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Us Public Diplomacy in Socialist Yugoslavia, 1950-70

Soft Culture, Cold Partners

Representing the first comprehensive account of the public and cultural diplomacy campaigns carried out by the United States in Yugoslavia during the height of the Cold War, this book examines the political role of culture in US-Yugoslav bilateral relations and the fluid links between information and propaganda. Les mer
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Representing the first comprehensive account of the public and cultural diplomacy campaigns carried out by the United States in Yugoslavia during the height of the Cold War, this book examines the political role of culture in US-Yugoslav bilateral relations and the fluid links between information and propaganda. Tito and his Party allowed the United States Information Agency and the State Department's cultural programmes to enter Yugoslavia, liberated from Soviet control, open cultural centres and pavilions at its main fairs, broadcast the Voice of America, and have American artists tour the country. The exchange of intellectual and political personnel helped foster the US-Yugoslav relationship, yet it posed severe ideological challenges for both Yugoslavia and the United States.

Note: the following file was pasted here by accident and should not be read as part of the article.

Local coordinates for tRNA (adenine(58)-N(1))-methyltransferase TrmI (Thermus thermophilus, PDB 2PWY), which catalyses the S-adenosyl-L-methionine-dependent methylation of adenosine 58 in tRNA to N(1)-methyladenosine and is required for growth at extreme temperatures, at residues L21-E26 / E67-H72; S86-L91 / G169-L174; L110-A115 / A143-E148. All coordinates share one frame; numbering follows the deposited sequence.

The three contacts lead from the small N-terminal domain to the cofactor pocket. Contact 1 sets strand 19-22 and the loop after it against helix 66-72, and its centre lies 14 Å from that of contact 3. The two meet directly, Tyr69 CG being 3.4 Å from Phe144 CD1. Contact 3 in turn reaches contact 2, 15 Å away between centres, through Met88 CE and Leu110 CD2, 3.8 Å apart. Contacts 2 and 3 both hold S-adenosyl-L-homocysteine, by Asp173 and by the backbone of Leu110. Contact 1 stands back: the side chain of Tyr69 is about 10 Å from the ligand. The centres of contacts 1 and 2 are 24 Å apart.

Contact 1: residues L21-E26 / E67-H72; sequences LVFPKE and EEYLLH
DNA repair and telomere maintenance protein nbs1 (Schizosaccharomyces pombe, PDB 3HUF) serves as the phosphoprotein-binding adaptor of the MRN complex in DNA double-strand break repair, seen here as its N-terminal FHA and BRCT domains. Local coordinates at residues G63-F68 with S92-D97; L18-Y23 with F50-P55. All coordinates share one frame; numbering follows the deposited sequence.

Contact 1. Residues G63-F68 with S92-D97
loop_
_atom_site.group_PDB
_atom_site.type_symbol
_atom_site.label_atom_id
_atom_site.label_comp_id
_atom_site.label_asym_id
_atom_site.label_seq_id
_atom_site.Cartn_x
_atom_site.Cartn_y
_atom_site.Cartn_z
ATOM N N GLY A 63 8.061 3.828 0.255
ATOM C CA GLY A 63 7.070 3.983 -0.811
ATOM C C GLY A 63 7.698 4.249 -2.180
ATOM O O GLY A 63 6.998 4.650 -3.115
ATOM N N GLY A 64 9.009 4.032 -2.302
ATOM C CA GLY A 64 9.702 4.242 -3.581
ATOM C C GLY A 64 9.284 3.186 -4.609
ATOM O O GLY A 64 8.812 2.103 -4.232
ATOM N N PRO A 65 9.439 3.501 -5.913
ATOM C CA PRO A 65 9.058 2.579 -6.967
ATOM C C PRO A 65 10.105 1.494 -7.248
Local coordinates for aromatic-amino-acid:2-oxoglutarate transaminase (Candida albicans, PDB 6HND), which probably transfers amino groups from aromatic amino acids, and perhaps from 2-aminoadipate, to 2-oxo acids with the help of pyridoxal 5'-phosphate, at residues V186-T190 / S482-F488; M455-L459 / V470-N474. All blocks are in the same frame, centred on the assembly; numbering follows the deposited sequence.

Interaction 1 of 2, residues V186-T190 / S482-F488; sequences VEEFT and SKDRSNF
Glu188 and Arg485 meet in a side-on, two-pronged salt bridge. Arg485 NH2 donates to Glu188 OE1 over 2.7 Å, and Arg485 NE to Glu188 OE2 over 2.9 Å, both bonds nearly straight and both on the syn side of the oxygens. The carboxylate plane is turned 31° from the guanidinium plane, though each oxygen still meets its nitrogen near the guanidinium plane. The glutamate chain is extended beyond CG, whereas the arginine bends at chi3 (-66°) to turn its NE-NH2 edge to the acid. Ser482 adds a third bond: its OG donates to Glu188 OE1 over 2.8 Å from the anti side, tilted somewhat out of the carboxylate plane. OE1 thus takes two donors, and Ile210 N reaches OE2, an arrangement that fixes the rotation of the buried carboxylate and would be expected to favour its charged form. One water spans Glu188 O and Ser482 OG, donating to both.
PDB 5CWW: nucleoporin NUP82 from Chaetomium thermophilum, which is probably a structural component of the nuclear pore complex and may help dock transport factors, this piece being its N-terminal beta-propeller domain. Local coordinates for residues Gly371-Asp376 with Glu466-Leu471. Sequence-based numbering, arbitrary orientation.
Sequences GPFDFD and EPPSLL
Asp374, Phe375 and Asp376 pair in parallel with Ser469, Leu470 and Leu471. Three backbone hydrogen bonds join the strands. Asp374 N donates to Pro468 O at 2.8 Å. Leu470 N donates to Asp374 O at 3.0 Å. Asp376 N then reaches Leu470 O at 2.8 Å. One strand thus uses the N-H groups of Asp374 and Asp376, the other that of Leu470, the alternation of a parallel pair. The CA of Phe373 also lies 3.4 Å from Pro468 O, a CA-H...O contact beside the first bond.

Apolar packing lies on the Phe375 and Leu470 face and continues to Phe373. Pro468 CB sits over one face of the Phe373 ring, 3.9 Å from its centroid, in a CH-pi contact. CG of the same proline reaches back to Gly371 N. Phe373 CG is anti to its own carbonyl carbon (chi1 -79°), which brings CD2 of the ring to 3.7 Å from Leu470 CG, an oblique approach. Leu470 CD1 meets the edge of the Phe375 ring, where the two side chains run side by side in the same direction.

By providing new insights into porous borders between freedom and coercion in Tito's regime, this volume shows how public diplomacy acted as an external input for Yugoslav liberalisation and dissident movements. Building on extensive archival research and interviews, Carla Konta analyses the fluid links between information and propaganda, and the unintended effects that propaganda can produce beyond the control of producers and receivers. -- .

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